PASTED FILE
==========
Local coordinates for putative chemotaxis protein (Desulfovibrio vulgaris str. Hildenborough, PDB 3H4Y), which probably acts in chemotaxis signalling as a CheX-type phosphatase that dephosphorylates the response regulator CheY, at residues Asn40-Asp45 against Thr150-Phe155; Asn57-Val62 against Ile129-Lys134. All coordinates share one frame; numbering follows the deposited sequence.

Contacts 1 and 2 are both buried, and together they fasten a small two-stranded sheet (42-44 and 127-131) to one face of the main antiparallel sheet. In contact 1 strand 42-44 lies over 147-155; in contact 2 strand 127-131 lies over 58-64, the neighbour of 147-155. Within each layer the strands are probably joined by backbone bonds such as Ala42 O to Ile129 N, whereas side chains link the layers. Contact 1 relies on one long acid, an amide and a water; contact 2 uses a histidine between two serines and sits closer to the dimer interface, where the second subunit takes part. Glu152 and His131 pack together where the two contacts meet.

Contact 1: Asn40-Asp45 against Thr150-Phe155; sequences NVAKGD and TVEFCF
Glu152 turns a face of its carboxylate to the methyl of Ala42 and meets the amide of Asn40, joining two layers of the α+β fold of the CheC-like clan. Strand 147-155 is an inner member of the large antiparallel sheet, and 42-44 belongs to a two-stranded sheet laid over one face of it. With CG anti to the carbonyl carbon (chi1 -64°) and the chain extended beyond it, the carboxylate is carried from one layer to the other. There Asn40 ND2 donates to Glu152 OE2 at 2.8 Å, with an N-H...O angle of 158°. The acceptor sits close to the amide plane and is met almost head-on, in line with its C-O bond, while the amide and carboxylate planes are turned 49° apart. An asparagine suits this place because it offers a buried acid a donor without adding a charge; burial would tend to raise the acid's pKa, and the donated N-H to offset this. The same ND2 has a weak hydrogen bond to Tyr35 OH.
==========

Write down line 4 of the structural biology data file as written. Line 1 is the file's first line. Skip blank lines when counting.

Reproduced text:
Glu152 turns a face of its carboxylate to the methyl of Ala42 and meets the amide of Asn40, joining two layers of the α+β fold of the CheC-like clan. Strand 147-155 is an inner member of the large antiparallel sheet, and 42-44 belongs to a two-stranded sheet laid over one face of it. With CG anti to the carbonyl carbon (chi1 -64°) and the chain extended beyond it, the carboxylate is carried from one layer to the other. There Asn40 ND2 donates to Glu152 OE2 at 2.8 Å, with an N-H...O angle of 158°. The acceptor sits close to the amide plane and is met almost head-on, in line with its C-O bond, while the amide and carboxylate planes are turned 49° apart. An asparagine suits this place because it offers a buried acid a donor without adding a charge; burial would tend to raise the acid's pKa, and the donated N-H to offset this. The same ND2 has a weak hydrogen bond to Tyr35 OH.